ReliefWeb is a leading news and information channel for humanitarians worldwide. It is the UN’s most visited website. The service collects and vets content from the UN, Governments, NGOs, nonprofits and other sources about crises and natural disasters from countries around the globe to create the most complete picture of those events.
Charting a course forward
I collaborated with Ian Cairns to develop a product roadmap that included immediate design and development actions as well as medium- and long-term strategic planning to help ReliefWeb meet the needs of its humanitarian audience for years to come.
A couple years prior to my involvement, Ian had worked with ReliefWeb when he was at DevelopmentSeed. DevSeed helped ReliefWeb undergo a major platform relaunch; restructuring the experience and underlying technology.
After focusing on content and editorial efforts for two years, it became clear that ReliefWeb was ready to take the next step of their evolution. ReliefWeb reached out to Ian, and he asked me to team up to develop a product roadmap that would guide the team over the next several years. The vision that emerged was a “one-stop-shop” for the global humanitarian community, while remaining mindful of the important mission laid out for ReliefWeb after the Rwandan genocide.
The Big Picture
The primary goal for the project was to define a clear path forward. Defining what “ReliefWeb” meant became important. Internally ‘ReliefWeb’ had been synonymous with both the team and the Web offering. Shifting to a product-focused mindset allowed the team to see that their various products could have a variety of trajectories, including those that led towards collaboration with other teams within the UN Office for the Coordination of Humanitarian Affairs (OCHA). Helping to articulate this concept, as well as visualizing the eventual convergence was critical.
Download: “ReliefWeb: Vision & Strategy” (Made available publicly by ReliefWeb.)
Blog post on ReliefWeb.int: The Year of the Hub: Introducing the ReliefWeb roadmap
ReliefWeb.int was a well-functioning site that didn’t need complete redesign. What it needed was iterative, ongoing improvement to allow the property to become increasingly rich over time. In establishing a roadmap for the product, short-, medium-, and long-term improvements were planned. Some of the short-term improvements involved revising the reading and browsing experience and improving the way ReliefWeb talked about itself and presented its offerings.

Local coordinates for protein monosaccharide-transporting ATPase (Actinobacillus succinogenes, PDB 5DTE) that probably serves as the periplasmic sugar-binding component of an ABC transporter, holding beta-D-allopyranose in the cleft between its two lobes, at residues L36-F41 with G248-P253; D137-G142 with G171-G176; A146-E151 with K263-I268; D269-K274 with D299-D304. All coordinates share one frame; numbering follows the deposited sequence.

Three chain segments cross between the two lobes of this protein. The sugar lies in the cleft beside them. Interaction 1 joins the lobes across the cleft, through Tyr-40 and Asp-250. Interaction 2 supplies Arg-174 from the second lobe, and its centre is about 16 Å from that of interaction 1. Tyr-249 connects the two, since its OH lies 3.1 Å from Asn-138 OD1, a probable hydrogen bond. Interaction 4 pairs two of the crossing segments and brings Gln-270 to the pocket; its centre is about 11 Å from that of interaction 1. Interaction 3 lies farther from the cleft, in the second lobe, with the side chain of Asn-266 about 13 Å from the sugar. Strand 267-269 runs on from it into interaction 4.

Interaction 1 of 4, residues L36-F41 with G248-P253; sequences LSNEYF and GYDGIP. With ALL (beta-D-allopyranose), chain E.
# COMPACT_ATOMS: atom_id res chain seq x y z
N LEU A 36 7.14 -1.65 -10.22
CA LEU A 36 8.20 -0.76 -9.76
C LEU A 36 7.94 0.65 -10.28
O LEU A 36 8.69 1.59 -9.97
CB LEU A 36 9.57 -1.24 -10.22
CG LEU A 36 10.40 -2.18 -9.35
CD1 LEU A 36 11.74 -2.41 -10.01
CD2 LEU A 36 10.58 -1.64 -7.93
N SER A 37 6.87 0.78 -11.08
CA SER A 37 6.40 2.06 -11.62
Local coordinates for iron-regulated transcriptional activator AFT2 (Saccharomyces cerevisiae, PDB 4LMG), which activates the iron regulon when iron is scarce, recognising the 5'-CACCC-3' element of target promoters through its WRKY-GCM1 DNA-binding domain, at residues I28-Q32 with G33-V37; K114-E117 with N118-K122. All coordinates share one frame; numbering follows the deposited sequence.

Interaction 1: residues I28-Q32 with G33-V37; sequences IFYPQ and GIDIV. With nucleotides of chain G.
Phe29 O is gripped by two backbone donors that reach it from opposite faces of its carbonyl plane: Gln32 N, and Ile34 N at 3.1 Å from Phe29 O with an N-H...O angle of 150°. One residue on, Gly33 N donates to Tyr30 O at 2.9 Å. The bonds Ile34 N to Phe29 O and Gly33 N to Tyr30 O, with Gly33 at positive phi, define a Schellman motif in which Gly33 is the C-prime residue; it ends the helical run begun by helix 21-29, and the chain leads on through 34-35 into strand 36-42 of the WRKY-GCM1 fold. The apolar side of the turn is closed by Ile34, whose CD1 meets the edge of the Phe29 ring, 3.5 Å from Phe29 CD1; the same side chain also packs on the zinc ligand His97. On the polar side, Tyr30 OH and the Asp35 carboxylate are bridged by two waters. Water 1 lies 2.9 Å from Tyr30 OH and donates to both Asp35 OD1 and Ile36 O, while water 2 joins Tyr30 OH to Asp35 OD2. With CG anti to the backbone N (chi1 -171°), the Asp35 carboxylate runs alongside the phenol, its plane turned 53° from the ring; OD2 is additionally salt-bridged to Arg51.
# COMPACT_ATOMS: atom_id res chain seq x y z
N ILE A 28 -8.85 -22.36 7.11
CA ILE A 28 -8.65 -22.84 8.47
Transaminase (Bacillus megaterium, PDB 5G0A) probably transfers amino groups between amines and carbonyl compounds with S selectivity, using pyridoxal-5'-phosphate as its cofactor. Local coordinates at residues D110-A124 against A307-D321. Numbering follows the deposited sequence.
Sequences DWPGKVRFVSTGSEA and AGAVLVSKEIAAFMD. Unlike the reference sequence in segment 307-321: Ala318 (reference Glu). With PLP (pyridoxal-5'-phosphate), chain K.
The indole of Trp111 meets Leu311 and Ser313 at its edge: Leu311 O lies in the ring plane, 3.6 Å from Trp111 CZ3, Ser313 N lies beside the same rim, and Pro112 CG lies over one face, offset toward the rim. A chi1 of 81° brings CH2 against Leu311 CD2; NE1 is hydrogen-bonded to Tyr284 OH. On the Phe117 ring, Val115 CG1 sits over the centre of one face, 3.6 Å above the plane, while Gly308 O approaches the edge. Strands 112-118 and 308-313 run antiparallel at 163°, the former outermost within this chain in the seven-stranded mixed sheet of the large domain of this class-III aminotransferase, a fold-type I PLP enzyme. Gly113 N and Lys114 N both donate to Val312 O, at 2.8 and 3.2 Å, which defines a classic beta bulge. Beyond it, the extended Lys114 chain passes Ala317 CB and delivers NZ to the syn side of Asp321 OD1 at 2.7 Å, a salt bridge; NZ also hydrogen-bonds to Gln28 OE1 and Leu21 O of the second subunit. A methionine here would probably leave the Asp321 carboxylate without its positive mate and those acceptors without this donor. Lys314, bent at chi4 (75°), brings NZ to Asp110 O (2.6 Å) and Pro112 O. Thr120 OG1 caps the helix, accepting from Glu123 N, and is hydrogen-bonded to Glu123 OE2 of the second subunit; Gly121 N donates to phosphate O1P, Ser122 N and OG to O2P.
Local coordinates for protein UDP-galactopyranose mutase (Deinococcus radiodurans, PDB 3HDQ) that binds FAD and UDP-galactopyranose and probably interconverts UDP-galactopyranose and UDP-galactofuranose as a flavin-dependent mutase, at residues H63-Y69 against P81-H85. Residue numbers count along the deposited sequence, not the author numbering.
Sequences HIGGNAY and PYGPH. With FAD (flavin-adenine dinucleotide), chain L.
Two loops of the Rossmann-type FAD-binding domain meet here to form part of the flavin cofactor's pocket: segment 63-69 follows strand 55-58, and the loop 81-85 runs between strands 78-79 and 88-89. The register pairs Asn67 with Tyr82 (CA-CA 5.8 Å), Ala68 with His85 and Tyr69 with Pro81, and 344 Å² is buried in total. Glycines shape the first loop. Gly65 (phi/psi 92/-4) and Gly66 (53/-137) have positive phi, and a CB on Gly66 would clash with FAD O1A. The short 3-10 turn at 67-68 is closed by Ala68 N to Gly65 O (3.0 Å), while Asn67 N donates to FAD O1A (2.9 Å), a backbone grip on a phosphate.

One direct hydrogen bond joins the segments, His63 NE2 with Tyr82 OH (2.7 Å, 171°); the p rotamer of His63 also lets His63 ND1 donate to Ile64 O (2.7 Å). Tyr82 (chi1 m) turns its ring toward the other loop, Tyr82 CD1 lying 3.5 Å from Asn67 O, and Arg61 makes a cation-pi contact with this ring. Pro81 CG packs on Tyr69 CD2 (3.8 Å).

New Content Formats
The ReliefWeb team compiles huge amounts of high-quality information that helps humanitarians make sense of conditions across the globe. While examining the raw material that is produced, new opportunities for ReliefWeb.int became clear. These include shorter-term mash-ups of existing content such as Topic Pages–designed to allow humanitarians with specializations such as nutrition, to follow the latest developments within that specialization–as well as longer-term planning for telling richer stories around countries, crises, and disasters.
Process & Exploration
Each step in a product’s evolution can’t be perfectly planned and predicted. Finding ways for high-profile organizations like ReliefWeb to feel comfortable experimenting can be challenging. ReliefWeb Labs addresses this need. The Labs provides cover to try things out. It also establishes a product development process to move successful products or features from idea, to testable prototype, to full integration with the primary products.
UN Resolution 51/194
10 February 1997
“The General Assembly, …
… Reaffirming the need for the improved accountability of all relevant actors involved in emergency relief operations, …
… 13. Requests the Secretary-General to further develop Reliefweb as the global humanitarian information system for the dissemination of reliable and timely information on emergencies and natural disasters, and encourages all Governments, the United Nations agencies, funds and programmes and other relevant organizations, including non-governmental organizations, to support Reliefweb and actively participate in the Reliefweb information exchange, through the Department of Humanitarian Affairs;”
Photo at top: Displaced families with Nyiragongo volcano at the back by Mugunga III IDPs camp which hosts some 30,000 people. Source: OCHA Gemma Cortes